dog with snaky hair who guards the entrance. I come to seek my wife, whose opening years

the poisonous viper’s fang has brought to an untimely end. Love has led me here, Love, a

god all powerful with us who dwell on the earth, and, if old traditions say true, not less

so here. I implore you by these abodes full of terror, these realms of silence and

uncreated things, unite again the thread of Eurydice’s life. We are all destined to you,

and sooner or later must pass to your domain. She too, when she shall have filled her term

of life, will rightly be yours. But till then grant her to me, I beseech you. If you deny

me, I cannot return alone; you shall triumph in the death of us both."

As he sang these tender strains, the very ghosts shed tears. Tantalus, in spite of his

thirst, stopped for a moment his efforts for water, Ixion’s wheel stood still, the vulture

ceased to tear the giant’s liver, the daughters of Danaus rested from their task of

drawing water in a sieve, and Sisyphus sat on his rock to listen. Then for the first time,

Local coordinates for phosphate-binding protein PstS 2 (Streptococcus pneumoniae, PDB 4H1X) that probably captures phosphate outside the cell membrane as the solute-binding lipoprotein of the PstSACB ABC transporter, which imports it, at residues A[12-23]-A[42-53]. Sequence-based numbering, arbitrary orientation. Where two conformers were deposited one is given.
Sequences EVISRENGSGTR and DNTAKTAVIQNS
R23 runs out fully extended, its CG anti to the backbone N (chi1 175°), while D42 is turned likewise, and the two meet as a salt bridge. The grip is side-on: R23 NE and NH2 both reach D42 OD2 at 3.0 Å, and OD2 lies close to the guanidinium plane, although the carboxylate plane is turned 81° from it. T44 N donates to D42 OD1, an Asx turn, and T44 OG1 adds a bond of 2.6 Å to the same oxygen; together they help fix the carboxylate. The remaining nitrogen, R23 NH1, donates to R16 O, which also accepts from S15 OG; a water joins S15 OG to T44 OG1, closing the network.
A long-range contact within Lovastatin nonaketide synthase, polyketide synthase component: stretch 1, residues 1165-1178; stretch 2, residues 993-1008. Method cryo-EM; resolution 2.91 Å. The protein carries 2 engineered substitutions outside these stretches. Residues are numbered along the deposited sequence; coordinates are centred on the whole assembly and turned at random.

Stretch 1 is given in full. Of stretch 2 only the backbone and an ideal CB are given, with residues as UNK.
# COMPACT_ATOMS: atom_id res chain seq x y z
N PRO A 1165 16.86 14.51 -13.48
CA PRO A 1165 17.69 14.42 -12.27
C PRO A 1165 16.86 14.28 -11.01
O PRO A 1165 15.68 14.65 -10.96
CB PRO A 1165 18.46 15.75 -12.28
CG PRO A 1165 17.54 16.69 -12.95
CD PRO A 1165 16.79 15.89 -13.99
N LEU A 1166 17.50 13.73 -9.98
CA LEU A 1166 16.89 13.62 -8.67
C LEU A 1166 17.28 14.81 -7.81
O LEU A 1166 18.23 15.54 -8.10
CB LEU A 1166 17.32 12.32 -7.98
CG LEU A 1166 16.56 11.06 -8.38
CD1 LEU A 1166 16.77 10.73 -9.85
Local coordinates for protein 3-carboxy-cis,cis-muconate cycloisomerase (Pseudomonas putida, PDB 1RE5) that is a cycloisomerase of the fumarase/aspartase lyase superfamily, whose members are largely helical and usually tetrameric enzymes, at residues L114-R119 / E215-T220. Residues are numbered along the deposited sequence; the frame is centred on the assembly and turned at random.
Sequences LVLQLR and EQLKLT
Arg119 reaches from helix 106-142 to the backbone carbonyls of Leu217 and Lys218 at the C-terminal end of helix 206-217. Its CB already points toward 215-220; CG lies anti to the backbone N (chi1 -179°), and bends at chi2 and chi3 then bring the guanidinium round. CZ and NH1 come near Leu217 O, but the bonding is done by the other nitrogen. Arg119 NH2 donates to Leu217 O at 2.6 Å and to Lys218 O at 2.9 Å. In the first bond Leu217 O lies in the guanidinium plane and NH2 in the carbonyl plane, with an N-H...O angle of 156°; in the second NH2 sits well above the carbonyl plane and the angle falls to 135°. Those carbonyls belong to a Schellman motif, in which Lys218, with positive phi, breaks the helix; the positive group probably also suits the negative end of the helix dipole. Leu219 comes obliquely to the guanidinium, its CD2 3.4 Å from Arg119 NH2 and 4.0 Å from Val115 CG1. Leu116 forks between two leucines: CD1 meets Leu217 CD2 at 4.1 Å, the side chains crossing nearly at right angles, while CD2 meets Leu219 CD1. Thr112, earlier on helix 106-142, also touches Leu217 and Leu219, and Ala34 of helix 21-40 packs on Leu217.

it is said, the cheeks of the Furies were wet with tears. Proserpine could not resist, and

Pluto himself gave way. Eurydice was called. She came from among the new-arrived ghosts,

limping with her wounded foot. Orpheus was permitted to take her away with him on one

condition, that he should not turn around to look at her till they should have reached the

upper air. Under this condition they proceeded on their way, he leading, she following,

through passages dark and steep, In total silence, till they had nearly reached the outlet

into the cheerful upper world, when Orpheus, in a moment of forgetfulness, to assure

himself that she was still following, cast a glance behind him, when instantly she was

borne away. Stretching out their arms to embrace each other, they grasped only the air!

Dying now a second time, she yet cannot reproach her husband, for how can she blame his

impatience to behold her? "Farewell," she said, "a last

farewell,"–and was hurried away, so fast that the sound hardly reached his ears.